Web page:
Researchers stress 'transformative possibility' for AI in nutrition and research

By Olivia Brown

- Last updated on GMT

andresr / Getty Images
andresr / Getty Images

Related tags AI Artificial intelligence personalised nutrition

A new systematic review delved into the potential for AI to advance personalized nutrition and research, identifying key areas of opportunity within dietary assessment, meal analysis, disease prediction and management.

The research, published in the journal Nutrients​ and funded by the Ministry of Science and ICT Korea, stressed how the findings underscore the breadth of AI applications within nutrition.

“From these applications, we observed a paradigm shift in how nutritional research offers innovation tools and gives insights that hold promising potential in improving individual health outcomes and advancing public health initiatives,” the Korean researchers noted.

Mariette Abrahams, CEO and founder of specialized nutrition innovation consultancy and platform Qina stressed that while the findings are positive, there is a lot of work still to be done to ensure effective implementation of AI.

“We are currently still grappling with longstanding challenges of incomplete food databases, a lack of insights into detailed nutrient composition and the historic exclusion of non-western diets,” she told NutraIngredients.

“These limitations greatly affect the quality and accuracy of any dietary and meal analysis, and the subsequent recommendations we can make."

When it comes to disease prediction and management, social determinants have a big impact on health, yet are often omitted in AI training datasets, she added.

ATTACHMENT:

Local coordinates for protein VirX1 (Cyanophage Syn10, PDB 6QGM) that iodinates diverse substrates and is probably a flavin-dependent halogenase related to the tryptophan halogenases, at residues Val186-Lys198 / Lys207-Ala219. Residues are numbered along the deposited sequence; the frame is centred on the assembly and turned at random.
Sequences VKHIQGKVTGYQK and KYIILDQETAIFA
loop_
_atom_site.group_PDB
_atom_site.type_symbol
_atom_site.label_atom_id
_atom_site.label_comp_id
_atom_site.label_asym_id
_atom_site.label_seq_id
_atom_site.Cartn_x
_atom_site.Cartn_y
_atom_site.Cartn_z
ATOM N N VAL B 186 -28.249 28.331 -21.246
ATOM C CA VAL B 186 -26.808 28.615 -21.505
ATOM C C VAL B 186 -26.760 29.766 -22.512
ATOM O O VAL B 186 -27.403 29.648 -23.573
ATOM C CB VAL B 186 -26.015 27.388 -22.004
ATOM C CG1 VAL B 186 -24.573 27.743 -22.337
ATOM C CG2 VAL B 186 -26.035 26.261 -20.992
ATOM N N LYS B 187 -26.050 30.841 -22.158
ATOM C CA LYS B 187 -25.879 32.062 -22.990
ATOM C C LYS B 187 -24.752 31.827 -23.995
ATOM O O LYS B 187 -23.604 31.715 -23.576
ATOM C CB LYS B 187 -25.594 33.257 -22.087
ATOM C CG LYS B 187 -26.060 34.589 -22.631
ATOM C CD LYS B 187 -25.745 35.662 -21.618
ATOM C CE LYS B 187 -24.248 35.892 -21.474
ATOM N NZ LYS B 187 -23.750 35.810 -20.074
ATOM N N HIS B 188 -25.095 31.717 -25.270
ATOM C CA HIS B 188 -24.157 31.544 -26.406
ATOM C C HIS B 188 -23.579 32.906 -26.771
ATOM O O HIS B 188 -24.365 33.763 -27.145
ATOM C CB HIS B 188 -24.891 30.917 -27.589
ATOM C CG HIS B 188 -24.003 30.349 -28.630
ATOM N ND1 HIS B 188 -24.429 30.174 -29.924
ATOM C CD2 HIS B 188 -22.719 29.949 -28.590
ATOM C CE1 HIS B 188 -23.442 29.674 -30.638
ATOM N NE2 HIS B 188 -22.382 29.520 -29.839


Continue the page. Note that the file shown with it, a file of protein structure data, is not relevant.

“We also know from recent research that understanding the psychological and behavioral profiles is important for developing personalized nutrition recommendations. However, until we have more and better research into this area, it will be difficult to develop quality AI systems.”

Nutrition and AI

Optimal nutrition is vital for overall health and wellbeing and is known to prevent and manage non-communicable diseases and a range of health issues such as obesity, diabetes and heart disease. Nutritional therapy is rapidly growing in prevalence due to the rise of personalized nutrition and genomics, allowing for highly individualized advice to more accurately improve health.

As nutrition has traditionally relied on observational studies and clinical trials, the use of AI technologies has the potential to uncover complex relationships in large datasets, identify patterns and generate actionable information to further advance the field of personalized nutrition. Thus, the present study sought to gather existing evidence on the use of AI to address nutritional challenges.

Smart and personalized nutrition

The researchers collected a total of 31 relevant papers through a systematic literature review of the PubMed, IEEE and Google Scholar online databases to obtain  for inclusion.